National Wildlife Refuge Trivia:  What is PILT?  

National Wildlife Refuges protect critical habitat and provide some of the best birding locations in the United States. Although birders and other users of NWRs create local jobs, federal lands can be costly for local governments because, broadly speaking, federal land cannot be taxed by state or local governments. This federal tax immunity can deprive such governments of property tax revenues that would have been collected had the land been owned by any other entity.

To mitigate the impact of a reduced tax base, the federal government makes payments in lieu of taxes (PILT) to affected local governments. As described by the Department of the Interior (lightly edited for readability):

Payments in Lieu of Taxes (PILT) are Federal payments to local governments to help offset losses in property taxes due to the existence of nontaxable Federal lands within their boundaries.

PILT payments help local governments carry out such vital services as firefighting and police protection, construction of public schools and roads, and search-and-rescue operations. PILT payments are made annually for tax-exempt Federal lands administered by Department of the Interior agencies. PILT payments are one of the ways the Federal Government can fulfill its role of being a good neighbor to local communities.

The formula used to compute the payments is contained in the PILT Act and is based on population, revenue-sharing payments, and the amount of Federal land within an affected county. Since these payments began in 1977, the Department has distributed nearly $10.8 billion in PILT payments to 49 States (all but Rhode Island), the District of Columbia, Puerto Rico, Guam, and the Virgin Islands.

The amounts and other details can be found here, but the payments are larger for western states (which have far more federal land). In 2022, payments totalled $549.4 million. A sample of the details is below.

Although the existence of PILT has no impact on birders, the details of how NWRs are managed can be interesting. And, in the case of PILT, it shows how the federal government attempts to be a good neighbor, even if it doesn’t pay taxes.

Of course, birders can support NWRs by buying federal duck stamps.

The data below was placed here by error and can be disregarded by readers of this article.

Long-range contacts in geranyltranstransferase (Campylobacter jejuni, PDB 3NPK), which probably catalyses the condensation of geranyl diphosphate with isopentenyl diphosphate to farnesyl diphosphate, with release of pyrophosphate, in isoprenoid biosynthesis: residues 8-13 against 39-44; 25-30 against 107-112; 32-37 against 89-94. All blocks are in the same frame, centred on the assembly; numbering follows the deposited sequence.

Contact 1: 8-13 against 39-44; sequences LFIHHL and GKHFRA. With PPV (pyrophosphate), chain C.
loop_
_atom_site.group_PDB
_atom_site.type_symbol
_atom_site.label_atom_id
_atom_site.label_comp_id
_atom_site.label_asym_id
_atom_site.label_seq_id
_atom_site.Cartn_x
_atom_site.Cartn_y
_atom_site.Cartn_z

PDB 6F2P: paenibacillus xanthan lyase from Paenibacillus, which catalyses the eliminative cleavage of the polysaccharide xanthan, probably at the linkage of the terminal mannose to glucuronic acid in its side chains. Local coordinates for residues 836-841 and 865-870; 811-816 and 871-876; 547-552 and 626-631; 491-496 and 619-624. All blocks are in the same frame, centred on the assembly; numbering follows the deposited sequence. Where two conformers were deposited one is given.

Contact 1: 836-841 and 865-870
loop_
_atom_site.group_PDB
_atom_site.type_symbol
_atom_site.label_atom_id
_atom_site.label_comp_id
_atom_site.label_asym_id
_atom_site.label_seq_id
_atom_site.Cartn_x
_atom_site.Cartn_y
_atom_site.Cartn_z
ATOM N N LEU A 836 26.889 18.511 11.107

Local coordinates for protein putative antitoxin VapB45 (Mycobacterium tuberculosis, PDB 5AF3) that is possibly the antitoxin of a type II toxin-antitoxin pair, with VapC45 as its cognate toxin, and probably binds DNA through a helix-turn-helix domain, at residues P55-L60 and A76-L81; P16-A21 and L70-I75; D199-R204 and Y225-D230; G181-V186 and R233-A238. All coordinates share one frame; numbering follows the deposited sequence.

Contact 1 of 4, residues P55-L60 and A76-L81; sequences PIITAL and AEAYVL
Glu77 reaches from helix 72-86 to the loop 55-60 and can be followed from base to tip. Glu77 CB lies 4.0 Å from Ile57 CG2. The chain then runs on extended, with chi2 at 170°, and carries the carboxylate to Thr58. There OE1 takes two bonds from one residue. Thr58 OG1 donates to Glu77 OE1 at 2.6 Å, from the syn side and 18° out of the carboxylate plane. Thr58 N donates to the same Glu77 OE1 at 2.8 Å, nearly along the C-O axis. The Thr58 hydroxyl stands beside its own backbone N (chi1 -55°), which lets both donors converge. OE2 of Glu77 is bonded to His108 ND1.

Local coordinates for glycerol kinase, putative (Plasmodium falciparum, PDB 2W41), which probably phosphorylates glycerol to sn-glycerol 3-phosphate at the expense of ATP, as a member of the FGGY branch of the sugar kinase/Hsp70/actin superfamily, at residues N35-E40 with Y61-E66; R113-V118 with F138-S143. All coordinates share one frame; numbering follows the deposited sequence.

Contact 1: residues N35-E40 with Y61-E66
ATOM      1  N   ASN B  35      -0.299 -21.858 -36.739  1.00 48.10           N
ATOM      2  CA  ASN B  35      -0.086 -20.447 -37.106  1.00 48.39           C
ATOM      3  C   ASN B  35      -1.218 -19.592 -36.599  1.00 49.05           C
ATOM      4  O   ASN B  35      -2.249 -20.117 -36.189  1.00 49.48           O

National Wildlife Refuges protect critical habitat and provide some of the best birding locations in the United States. Although birders and other users of NWRs create local jobs, federal lands can be costly for local governments because, broadly speaking, federal land cannot be taxed by state or local governments. This federal tax immunity can deprive such governments of property tax revenues that would have been collected had the land been owned by any other entity. To mitigate the impact of a reduced tax base, the federal government makes payments in lieu of taxes (PILT) to affected local governments. As described by the Department of the Interior (lightly edited for readability): Payments in Lieu of Taxes (PILT) are Federal payments to local governments to help offset losses in property taxes due to the existence of nontaxable Federal lands within their boundaries. PILT payments help local governments carry out such vital services as firefighting and police protection, construction of public schools and roads, and search-and-rescue operations. PILT payments are made annually for tax-exempt Federal lands administered by Department of the Interior agencies. PILT payments are one of the ways the Federal Government can fulfill its role of being a good neighbor to local communities. The formula used to compute the payments is contained in the PILT Act and is based on population, revenue-sharing payments, and the amount of Federal land within an affected county. Since these payments began in 1977, the Department has distributed nearly $10.8 billion in PILT payments to 49 States (all but Rhode Island), the District of Columbia, Puerto Rico, Guam, and the Virgin Islands. The amounts and other details can be found here, but the payments are larger for western states (which have far more federal land). In 2022, payments totalled $549.4 million. A sample of the details is below. Although the existence of PILT has no impact on birders, the details of how NWRs are managed can be interesting. And, in the case of PILT, it shows how the federal government attempts to be a good neighbor, even if it doesn’t pay taxes. Of course, birders can support NWRs by buying federal duck stamps.

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